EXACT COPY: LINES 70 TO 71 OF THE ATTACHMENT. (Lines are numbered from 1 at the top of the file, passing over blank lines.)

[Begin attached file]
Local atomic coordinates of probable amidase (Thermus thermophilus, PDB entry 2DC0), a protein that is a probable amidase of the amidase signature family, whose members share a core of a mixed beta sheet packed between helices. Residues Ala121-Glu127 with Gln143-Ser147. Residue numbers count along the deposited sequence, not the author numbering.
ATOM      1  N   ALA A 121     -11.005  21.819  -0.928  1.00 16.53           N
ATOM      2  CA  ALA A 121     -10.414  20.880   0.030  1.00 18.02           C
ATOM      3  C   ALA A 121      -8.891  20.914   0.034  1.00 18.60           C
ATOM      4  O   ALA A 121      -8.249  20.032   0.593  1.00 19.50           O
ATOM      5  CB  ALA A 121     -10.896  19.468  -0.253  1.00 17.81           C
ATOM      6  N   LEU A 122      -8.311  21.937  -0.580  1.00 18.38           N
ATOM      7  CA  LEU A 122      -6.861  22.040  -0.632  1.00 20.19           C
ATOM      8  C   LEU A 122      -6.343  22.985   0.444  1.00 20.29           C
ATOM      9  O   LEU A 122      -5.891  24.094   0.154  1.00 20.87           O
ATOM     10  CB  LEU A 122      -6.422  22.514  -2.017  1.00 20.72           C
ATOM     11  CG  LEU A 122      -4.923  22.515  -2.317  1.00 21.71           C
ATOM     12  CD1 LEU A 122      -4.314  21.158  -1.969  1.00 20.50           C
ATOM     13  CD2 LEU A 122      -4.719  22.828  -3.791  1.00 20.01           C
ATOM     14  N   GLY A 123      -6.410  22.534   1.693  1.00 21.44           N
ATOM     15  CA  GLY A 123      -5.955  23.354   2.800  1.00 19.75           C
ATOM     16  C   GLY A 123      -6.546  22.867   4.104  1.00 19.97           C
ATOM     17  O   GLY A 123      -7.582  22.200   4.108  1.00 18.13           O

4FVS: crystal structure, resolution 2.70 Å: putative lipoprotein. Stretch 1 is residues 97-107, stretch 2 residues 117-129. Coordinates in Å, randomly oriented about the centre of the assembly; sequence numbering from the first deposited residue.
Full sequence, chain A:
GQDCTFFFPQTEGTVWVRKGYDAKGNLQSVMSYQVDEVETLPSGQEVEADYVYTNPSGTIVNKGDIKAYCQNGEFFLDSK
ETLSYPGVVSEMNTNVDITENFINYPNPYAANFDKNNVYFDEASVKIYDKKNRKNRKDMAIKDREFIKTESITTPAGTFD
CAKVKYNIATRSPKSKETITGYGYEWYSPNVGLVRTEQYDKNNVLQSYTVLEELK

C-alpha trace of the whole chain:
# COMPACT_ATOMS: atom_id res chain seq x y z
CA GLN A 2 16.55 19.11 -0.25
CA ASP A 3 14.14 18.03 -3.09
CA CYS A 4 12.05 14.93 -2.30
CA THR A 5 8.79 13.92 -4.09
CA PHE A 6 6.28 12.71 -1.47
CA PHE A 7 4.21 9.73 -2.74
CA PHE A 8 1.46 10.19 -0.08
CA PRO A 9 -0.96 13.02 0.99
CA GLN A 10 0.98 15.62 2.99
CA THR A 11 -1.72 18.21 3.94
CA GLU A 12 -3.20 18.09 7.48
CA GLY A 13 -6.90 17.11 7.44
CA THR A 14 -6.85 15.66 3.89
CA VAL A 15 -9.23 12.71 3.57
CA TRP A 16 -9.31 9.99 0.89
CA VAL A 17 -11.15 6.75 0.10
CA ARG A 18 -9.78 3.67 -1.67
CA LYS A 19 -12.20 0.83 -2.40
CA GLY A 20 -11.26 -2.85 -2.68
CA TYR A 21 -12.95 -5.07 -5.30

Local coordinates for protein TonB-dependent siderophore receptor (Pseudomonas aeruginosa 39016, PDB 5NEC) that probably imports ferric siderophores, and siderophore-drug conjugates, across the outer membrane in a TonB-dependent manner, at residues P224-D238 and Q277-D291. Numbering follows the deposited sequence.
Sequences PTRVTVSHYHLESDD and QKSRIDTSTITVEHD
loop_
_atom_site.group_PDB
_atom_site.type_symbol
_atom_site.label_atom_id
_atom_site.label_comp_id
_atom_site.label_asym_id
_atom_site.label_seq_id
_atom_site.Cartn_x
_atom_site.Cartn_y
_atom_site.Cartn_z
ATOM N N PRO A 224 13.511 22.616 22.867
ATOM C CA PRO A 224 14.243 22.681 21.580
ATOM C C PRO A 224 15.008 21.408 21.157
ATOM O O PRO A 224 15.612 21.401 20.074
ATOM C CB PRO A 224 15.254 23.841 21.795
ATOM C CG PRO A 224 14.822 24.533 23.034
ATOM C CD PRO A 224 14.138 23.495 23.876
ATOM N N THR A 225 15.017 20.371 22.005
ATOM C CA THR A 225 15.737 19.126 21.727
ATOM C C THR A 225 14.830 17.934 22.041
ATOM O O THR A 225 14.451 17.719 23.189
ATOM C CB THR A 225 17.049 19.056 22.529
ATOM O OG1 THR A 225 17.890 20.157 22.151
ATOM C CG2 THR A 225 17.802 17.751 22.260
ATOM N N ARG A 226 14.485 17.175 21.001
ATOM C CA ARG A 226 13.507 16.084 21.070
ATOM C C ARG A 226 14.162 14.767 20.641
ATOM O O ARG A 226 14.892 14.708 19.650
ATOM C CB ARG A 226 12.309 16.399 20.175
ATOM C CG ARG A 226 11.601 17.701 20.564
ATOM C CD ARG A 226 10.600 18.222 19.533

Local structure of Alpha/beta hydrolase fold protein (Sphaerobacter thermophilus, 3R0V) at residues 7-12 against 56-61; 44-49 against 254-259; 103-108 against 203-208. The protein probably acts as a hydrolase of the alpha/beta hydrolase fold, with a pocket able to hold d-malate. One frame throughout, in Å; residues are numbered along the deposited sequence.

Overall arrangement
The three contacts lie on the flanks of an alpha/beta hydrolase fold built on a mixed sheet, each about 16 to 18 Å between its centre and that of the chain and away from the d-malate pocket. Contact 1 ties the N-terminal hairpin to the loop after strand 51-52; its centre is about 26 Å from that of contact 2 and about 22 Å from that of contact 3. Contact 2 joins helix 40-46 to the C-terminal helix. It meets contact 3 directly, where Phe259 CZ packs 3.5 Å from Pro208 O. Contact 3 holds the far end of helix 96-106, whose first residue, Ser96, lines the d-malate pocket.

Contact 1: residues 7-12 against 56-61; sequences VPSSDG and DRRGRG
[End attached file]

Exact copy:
ATOM O OG1 THR A 225 17.890 20.157 22.151
ATOM C CG2 THR A 225 17.802 17.751 22.260